Submitted by: Schmersahl Treloar & Co.
The American Rescue Plan Act (ARPA) was signed into law on March 11, 2021. The new law will provide roughly $1.9 trillion in much-needed financial relief to individuals, businesses, not-for-profit organizations, and state and local governments during the pandemic. Here are some of the key ARPA provisions that will affect federal income taxes for some people in 2020 and 2021.
Key Changes for Individuals
The new law includes the following tax and financial provisions for individuals and families:
Additional EIPs. A third round of economic impact payments (EIPs) will provide $1,400 for eligible individuals ($2,800 for married couples) and $1,400 for each qualifying dependent. For this round of EIPs, qualifying dependents may include individuals over 16. However, the income caps for receiving these payments has been significantly reduced from the caps that applied to prior EIP payments. These payments generally will be based on your 2019 tax return, unless you’ve already filed your 2020 return.
Expanded and partially exempt unemployment benefits. Federal unemployment benefits of $300 per week have been extended through September 6, 2021. In addition, taxpayers who report less than $150,000 of adjusted gross income (AGI) may exclude up to $10,200 of unemployment benefits from gross income for tax years beginning in 2020. Married couples with AGI of less than $150,000 may exclude up to $20,400 of unemployment benefits if both spouses received these benefits in 2020.
Expanded and increased Child Tax Credit (CTC). This credit has been expanded for 2021 to include qualifying children under age 18, and for eligible taxpayers, the amount has been increased from $2,000 to $3,000 per qualifying child ($3,600 for children under age 6 at year end).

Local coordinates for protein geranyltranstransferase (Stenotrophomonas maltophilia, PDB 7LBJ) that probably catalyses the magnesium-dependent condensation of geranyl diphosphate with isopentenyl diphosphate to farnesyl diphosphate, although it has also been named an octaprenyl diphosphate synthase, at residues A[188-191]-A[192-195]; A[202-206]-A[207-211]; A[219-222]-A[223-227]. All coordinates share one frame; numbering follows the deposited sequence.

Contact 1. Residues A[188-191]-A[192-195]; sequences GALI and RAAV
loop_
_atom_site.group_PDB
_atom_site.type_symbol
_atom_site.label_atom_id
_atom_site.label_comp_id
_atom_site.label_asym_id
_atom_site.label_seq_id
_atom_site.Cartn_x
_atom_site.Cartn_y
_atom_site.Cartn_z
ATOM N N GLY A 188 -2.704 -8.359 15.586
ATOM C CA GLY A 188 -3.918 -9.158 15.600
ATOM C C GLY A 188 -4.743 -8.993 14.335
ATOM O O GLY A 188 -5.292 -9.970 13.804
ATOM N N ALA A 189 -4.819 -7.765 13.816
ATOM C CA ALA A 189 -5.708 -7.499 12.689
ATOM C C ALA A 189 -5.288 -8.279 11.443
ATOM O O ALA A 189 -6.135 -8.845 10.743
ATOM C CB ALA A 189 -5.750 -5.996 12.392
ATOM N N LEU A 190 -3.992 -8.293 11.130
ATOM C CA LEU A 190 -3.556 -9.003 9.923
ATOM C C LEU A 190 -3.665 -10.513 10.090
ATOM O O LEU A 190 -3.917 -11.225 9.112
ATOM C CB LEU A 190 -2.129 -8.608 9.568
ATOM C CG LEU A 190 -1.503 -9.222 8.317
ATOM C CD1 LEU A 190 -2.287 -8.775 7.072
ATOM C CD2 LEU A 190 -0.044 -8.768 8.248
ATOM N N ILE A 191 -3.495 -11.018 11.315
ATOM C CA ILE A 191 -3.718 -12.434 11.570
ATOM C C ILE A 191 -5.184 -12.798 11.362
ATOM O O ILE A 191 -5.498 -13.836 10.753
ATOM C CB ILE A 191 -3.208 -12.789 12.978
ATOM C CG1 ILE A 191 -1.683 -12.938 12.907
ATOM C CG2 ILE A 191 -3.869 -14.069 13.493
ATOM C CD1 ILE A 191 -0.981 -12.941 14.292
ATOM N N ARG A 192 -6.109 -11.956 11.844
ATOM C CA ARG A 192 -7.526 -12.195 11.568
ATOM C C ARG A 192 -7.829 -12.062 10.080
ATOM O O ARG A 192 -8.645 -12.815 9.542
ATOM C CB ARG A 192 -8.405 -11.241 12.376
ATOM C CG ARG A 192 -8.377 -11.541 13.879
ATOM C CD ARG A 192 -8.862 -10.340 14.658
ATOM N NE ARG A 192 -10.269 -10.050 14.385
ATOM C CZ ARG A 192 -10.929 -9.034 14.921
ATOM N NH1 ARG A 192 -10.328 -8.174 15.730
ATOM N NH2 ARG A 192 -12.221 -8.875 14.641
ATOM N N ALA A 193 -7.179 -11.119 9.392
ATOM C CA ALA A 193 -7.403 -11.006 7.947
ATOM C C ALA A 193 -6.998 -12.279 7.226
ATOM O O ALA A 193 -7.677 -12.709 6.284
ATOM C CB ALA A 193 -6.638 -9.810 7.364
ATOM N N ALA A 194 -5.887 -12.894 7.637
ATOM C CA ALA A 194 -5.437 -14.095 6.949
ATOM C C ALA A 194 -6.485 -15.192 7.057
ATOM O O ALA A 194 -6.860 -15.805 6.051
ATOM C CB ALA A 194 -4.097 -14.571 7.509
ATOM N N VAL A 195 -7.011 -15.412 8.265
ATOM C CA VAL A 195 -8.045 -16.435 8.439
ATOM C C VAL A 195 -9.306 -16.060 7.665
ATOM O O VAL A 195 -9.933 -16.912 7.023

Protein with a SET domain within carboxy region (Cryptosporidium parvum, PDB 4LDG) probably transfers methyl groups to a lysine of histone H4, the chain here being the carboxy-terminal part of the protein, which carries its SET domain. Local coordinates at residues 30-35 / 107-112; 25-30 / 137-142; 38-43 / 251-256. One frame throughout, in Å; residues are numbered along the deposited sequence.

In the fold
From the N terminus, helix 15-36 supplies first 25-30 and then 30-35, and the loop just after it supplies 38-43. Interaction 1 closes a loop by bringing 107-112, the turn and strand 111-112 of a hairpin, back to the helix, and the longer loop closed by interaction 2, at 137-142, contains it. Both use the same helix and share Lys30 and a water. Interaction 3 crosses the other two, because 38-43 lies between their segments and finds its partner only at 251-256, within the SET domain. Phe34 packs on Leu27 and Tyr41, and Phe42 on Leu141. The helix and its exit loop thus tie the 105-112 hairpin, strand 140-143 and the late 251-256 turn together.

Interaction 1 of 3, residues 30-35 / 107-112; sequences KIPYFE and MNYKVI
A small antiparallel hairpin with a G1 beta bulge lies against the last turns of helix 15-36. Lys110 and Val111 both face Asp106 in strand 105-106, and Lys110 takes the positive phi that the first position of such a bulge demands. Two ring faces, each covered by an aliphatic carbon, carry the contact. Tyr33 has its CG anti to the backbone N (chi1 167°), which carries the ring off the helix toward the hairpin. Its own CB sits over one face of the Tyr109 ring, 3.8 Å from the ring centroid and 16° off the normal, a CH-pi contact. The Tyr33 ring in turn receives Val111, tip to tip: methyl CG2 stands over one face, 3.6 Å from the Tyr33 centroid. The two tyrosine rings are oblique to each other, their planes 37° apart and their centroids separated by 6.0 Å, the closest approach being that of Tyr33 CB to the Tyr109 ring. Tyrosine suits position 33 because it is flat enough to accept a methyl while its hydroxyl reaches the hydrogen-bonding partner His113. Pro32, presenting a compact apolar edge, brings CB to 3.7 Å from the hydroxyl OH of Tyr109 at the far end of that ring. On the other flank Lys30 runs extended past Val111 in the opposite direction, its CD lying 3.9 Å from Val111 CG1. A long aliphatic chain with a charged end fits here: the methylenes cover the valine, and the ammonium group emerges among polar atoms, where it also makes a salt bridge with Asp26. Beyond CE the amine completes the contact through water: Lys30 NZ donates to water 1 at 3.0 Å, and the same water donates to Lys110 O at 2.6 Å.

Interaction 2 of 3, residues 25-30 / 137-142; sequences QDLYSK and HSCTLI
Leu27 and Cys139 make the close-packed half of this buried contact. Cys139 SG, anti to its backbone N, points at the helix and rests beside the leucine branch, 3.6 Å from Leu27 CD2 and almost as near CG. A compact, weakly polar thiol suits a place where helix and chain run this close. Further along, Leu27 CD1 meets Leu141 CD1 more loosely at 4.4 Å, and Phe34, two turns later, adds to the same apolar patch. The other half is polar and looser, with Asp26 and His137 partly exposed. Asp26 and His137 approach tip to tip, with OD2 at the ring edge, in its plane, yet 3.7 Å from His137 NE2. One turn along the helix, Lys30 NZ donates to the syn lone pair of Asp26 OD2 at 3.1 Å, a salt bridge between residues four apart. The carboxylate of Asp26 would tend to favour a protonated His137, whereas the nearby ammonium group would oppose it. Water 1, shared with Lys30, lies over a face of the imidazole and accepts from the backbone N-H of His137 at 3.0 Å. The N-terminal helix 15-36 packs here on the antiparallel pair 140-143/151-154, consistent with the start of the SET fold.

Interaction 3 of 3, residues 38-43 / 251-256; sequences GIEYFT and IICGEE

The increased CTC is subject to lower phaseout thresholds than the original $2,000 credit per qualifying child, however. So, for 2021, the credit is subject to two sets of phaseout rules. To be eligible for the full payment, you must have a modified AGI of under $75,000 for singles, $112,500 for heads-of-households and $150,000 for joint filers and surviving spouses. The credit phases out at a rate of $50 for each $1,000 (or fraction thereof) of modified AGI over the applicable threshold.
Under the new law, eligible taxpayers will receive advance payments of the child tax credit for the year, rather than waiting until next year’s tax season to start benefiting from the credit. The IRS has been directed to create a program to make monthly payments (generally by direct deposits) equal to 50% of eligible taxpayers’ 2021 CTCs, from July through December 2021.
If you aren’t eligible to claim an increased CTC for 2021, because your income is too high, you may be able to claim the regular CTC of up to $2,000, subject to the existing phaseout rules.
Expanded EITC. The earned income tax credit (EITC) has been increased for certain people without children for 2021. The new law also eliminates the age cap for older workers and raises the income threshold for this credit.